Source: Based on ABS Census 2016, Customised Report. Share of workers across Australian states, territories and regions, in this job compared to the all jobs average.
Age and gender
The median age of Meat, Poultry and Seafood Process Workers is 37 years. This is similar to the all jobs average of 40 years.
A large share of workers are aged 25 to 34 years.
Females make up 28% of the workforce. This is 20 percentage points below the all jobs average of 48%.
Source: Based on ABS Census 2016, Customised Report. Age profile and gender share compared to the all jobs average.
Age Profile (% Share)
|Age Bracket||Meat, Poultry and Seafood Process Workers||All Jobs Average|
|65 and Over||1.7||4.2|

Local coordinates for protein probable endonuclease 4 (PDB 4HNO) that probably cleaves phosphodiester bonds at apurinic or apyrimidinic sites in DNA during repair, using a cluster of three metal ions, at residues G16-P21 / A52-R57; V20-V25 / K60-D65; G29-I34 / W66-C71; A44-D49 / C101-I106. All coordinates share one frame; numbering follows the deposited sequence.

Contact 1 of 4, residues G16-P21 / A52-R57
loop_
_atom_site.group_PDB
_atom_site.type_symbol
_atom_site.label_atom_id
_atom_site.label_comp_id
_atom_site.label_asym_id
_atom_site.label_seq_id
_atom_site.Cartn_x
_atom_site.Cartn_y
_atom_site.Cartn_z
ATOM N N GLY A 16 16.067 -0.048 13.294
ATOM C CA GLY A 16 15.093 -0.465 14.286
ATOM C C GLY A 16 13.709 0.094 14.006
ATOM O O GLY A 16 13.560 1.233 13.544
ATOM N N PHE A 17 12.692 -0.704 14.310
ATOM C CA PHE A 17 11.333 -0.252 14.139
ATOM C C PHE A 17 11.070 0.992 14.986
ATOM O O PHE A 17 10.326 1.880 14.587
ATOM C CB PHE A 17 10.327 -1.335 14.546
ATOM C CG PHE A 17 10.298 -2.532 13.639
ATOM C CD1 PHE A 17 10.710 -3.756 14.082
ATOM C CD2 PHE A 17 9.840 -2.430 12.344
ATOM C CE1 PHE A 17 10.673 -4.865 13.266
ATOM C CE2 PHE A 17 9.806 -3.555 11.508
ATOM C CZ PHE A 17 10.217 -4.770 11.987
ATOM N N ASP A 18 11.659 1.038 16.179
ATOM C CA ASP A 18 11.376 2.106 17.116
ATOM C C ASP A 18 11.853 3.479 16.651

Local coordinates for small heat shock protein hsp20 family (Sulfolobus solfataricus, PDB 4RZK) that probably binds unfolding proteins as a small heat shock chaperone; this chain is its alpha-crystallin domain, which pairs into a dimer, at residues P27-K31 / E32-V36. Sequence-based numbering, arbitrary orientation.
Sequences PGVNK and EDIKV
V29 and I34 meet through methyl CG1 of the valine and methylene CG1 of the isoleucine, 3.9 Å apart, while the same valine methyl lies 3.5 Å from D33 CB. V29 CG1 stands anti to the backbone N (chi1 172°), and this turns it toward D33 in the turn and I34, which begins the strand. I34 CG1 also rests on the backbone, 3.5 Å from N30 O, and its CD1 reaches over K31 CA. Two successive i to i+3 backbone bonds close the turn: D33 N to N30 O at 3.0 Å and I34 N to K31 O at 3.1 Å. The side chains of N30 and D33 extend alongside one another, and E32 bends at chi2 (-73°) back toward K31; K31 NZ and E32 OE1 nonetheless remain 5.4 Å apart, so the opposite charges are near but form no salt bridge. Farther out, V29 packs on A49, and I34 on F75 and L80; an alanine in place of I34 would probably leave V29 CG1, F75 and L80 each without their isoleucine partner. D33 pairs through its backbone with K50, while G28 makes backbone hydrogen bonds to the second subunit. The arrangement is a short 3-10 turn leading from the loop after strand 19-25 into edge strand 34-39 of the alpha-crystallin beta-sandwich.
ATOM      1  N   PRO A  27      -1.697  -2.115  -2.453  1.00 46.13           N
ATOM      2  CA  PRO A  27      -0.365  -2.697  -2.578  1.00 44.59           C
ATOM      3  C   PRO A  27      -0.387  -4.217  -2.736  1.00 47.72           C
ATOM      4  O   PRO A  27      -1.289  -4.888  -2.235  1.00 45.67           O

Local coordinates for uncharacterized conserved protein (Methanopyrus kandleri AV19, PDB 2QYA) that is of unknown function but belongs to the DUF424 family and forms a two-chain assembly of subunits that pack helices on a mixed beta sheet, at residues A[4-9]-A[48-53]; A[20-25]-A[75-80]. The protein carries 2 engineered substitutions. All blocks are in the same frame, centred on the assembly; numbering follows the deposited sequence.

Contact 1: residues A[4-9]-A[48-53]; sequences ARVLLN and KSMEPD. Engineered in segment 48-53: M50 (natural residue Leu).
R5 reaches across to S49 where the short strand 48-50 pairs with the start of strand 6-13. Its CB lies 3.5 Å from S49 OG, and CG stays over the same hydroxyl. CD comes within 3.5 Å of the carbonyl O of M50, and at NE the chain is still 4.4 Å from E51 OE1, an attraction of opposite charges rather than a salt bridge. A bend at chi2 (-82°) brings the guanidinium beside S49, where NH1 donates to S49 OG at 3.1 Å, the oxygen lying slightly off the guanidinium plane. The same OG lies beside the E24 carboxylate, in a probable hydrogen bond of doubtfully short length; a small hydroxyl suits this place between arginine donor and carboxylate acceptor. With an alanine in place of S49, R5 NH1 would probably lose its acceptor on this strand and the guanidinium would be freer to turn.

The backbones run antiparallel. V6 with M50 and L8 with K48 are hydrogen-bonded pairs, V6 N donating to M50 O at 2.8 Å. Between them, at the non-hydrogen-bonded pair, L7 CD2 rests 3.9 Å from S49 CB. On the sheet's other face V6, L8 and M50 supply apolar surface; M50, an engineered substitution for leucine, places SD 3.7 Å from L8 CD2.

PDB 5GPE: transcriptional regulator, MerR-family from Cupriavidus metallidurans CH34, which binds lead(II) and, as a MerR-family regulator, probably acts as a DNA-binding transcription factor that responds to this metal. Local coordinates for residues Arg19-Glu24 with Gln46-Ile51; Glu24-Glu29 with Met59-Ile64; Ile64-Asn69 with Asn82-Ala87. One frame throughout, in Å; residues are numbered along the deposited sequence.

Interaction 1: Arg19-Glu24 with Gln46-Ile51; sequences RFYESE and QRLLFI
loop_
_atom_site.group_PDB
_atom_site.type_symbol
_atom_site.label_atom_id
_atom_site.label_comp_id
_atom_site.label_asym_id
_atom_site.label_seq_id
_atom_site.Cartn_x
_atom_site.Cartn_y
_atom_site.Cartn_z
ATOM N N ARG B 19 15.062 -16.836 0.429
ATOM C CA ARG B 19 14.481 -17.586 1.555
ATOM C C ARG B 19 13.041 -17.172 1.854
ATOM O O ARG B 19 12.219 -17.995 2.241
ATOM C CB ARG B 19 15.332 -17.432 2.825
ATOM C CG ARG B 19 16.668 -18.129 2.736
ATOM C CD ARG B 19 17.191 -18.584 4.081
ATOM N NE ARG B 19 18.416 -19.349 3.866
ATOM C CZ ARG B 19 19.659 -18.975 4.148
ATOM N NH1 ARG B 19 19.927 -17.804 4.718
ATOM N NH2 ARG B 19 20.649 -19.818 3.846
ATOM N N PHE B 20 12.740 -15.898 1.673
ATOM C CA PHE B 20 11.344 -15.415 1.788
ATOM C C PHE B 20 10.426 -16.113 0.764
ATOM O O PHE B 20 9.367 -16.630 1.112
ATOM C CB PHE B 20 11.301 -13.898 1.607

Source: Based on ABS Census 2016, Customised Report. Age profile of workers in this job compared to the all jobs average.
Education, training and experience
Formal qualifications are not usually required to work as a Meat, Poultry or Seafood Process Worker. Some workers have a certificate I or II in meat or seafood processing.
- My Skills to compare Vocational Education and Training (VET) courses, providers and student outcomes.
- AAPathways website to explore Australian Meat Processing and Seafood Industry VET training pathways.
Highest Level of Education (% Share)
|Type of Qualification||Meat, Poultry and Seafood Process Workers||All Jobs Average|
|Post Graduate/Graduate Diploma or Graduate Certificate||1.7||10.1|
|Year 10 and below||36.2||12.5|
Source: ABS Census 2016, Customised Report. Highest qualification completed by workers in this job (in any field of study). Qualifications needed by new workers might be different from the qualifications of workers already in the job.
Skills and Knowledge
Employers look for Meat, Poultry and Seafood Process Workers who are reliable physically fit and have a good work ethic.